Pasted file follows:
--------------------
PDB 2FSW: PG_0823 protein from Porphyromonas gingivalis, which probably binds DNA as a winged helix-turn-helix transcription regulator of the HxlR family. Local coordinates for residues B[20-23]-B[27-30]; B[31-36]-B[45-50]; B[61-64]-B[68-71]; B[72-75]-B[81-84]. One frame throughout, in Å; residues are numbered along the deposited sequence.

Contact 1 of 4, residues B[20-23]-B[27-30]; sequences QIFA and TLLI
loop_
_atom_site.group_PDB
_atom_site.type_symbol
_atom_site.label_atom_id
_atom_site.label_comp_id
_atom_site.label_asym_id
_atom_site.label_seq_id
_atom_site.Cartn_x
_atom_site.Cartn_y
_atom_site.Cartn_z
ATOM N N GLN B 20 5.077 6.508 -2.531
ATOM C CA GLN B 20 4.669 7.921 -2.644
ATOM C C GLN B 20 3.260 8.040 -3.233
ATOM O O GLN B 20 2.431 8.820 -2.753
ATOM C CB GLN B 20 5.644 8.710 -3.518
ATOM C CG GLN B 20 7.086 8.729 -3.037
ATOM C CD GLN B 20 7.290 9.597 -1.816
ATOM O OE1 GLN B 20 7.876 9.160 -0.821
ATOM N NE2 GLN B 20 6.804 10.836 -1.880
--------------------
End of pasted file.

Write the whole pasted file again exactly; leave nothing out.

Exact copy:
PDB 2FSW: PG_0823 protein from Porphyromonas gingivalis, which probably binds DNA as a winged helix-turn-helix transcription regulator of the HxlR family. Local coordinates for residues B[20-23]-B[27-30]; B[31-36]-B[45-50]; B[61-64]-B[68-71]; B[72-75]-B[81-84]. One frame throughout, in Å; residues are numbered along the deposited sequence.

Contact 1 of 4, residues B[20-23]-B[27-30]; sequences QIFA and TLLI
loop_
_atom_site.group_PDB
_atom_site.type_symbol
_atom_site.label_atom_id
_atom_site.label_comp_id
_atom_site.label_asym_id
_atom_site.label_seq_id
_atom_site.Cartn_x
_atom_site.Cartn_y
_atom_site.Cartn_z
ATOM N N GLN B 20 5.077 6.508 -2.531
ATOM C CA GLN B 20 4.669 7.921 -2.644
ATOM C C GLN B 20 3.260 8.040 -3.233
ATOM O O GLN B 20 2.431 8.820 -2.753
ATOM C CB GLN B 20 5.644 8.710 -3.518
ATOM C CG GLN B 20 7.086 8.729 -3.037
ATOM C CD GLN B 20 7.290 9.597 -1.816
ATOM O OE1 GLN B 20 7.876 9.160 -0.821
ATOM N NE2 GLN B 20 6.804 10.836 -1.880